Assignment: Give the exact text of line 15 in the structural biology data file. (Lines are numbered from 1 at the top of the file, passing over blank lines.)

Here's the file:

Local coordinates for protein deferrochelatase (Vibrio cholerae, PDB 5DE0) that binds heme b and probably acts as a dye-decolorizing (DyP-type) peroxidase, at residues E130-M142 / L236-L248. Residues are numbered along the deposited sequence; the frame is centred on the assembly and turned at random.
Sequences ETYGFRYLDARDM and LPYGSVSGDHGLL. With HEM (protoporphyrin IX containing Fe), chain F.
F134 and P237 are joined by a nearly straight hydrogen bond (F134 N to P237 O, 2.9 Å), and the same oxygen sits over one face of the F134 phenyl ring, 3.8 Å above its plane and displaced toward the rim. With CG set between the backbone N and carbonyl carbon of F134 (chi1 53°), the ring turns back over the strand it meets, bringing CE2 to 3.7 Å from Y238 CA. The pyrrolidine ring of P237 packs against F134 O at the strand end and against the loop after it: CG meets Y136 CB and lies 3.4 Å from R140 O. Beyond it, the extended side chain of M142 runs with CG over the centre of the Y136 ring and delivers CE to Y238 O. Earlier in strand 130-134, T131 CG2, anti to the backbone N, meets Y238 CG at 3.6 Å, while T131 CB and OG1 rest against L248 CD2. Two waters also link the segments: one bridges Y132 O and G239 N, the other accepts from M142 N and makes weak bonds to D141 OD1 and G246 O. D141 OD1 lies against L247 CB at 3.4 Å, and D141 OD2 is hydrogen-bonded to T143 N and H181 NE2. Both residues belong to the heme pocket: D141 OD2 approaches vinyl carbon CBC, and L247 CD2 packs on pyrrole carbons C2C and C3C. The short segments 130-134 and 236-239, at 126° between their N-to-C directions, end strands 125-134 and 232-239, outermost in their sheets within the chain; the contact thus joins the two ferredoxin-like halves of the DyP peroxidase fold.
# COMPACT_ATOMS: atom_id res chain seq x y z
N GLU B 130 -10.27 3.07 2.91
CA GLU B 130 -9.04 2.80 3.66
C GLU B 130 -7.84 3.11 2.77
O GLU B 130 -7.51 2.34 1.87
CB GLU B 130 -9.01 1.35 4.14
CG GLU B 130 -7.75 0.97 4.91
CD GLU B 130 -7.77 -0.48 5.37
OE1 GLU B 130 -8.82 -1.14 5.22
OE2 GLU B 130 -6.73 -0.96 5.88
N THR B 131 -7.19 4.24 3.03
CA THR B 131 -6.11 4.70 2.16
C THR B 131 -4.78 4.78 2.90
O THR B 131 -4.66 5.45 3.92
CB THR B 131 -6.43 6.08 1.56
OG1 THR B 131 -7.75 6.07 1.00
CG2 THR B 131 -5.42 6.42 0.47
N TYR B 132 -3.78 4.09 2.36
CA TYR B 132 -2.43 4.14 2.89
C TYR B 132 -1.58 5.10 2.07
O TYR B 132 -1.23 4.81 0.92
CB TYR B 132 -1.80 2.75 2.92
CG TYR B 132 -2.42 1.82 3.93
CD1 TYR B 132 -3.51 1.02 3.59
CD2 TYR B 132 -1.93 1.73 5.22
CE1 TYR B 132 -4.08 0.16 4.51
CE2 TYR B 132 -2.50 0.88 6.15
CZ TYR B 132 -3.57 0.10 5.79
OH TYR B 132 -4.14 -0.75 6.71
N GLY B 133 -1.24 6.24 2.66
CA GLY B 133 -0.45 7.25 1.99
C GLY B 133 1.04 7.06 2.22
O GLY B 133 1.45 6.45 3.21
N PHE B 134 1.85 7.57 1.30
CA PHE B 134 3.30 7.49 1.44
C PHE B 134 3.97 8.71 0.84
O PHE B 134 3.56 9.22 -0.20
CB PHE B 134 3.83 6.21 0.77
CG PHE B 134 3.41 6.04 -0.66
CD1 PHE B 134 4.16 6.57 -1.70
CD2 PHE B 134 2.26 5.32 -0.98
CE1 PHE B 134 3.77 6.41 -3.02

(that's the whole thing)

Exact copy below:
CA THR B 131 -6.11 4.70 2.16